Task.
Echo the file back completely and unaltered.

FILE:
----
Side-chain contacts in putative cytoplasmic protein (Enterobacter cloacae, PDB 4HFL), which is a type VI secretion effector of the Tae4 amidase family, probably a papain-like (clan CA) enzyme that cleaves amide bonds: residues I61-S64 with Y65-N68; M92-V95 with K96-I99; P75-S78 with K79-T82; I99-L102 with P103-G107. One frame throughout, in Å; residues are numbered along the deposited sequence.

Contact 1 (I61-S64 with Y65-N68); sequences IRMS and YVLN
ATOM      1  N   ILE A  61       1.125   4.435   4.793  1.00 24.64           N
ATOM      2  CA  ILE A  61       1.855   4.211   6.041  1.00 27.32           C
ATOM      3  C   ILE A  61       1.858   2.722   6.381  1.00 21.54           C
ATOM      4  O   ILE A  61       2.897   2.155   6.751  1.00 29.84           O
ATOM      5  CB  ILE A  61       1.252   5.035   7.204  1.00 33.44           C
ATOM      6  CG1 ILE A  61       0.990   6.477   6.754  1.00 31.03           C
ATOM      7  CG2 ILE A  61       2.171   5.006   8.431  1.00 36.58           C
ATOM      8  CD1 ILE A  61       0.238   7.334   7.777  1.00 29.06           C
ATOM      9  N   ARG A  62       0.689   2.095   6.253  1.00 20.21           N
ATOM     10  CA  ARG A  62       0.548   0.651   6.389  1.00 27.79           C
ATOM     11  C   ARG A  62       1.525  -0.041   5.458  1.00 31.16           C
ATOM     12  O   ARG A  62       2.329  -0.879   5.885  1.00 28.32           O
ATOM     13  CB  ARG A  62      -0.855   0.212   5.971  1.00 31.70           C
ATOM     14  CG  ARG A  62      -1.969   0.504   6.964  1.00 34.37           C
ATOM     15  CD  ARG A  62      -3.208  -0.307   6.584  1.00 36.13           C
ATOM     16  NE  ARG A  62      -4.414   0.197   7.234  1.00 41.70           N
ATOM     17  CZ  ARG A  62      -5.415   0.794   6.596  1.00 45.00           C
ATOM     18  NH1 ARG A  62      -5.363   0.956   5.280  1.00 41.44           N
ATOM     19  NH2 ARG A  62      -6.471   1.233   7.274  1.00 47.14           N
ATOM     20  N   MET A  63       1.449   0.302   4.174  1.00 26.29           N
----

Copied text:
Side-chain contacts in putative cytoplasmic protein (Enterobacter cloacae, PDB 4HFL), which is a type VI secretion effector of the Tae4 amidase family, probably a papain-like (clan CA) enzyme that cleaves amide bonds: residues I61-S64 with Y65-N68; M92-V95 with K96-I99; P75-S78 with K79-T82; I99-L102 with P103-G107. One frame throughout, in Å; residues are numbered along the deposited sequence.

Contact 1 (I61-S64 with Y65-N68); sequences IRMS and YVLN
ATOM      1  N   ILE A  61       1.125   4.435   4.793  1.00 24.64           N
ATOM      2  CA  ILE A  61       1.855   4.211   6.041  1.00 27.32           C
ATOM      3  C   ILE A  61       1.858   2.722   6.381  1.00 21.54           C
ATOM      4  O   ILE A  61       2.897   2.155   6.751  1.00 29.84           O
ATOM      5  CB  ILE A  61       1.252   5.035   7.204  1.00 33.44           C
ATOM      6  CG1 ILE A  61       0.990   6.477   6.754  1.00 31.03           C
ATOM      7  CG2 ILE A  61       2.171   5.006   8.431  1.00 36.58           C
ATOM      8  CD1 ILE A  61       0.238   7.334   7.777  1.00 29.06           C
ATOM      9  N   ARG A  62       0.689   2.095   6.253  1.00 20.21           N
ATOM     10  CA  ARG A  62       0.548   0.651   6.389  1.00 27.79           C
ATOM     11  C   ARG A  62       1.525  -0.041   5.458  1.00 31.16           C
ATOM     12  O   ARG A  62       2.329  -0.879   5.885  1.00 28.32           O
ATOM     13  CB  ARG A  62      -0.855   0.212   5.971  1.00 31.70           C
ATOM     14  CG  ARG A  62      -1.969   0.504   6.964  1.00 34.37           C
ATOM     15  CD  ARG A  62      -3.208  -0.307   6.584  1.00 36.13           C
ATOM     16  NE  ARG A  62      -4.414   0.197   7.234  1.00 41.70           N
ATOM     17  CZ  ARG A  62      -5.415   0.794   6.596  1.00 45.00           C
ATOM     18  NH1 ARG A  62      -5.363   0.956   5.280  1.00 41.44           N
ATOM     19  NH2 ARG A  62      -6.471   1.233   7.274  1.00 47.14           N
ATOM     20  N   MET A  63       1.449   0.302   4.174  1.00 26.29           N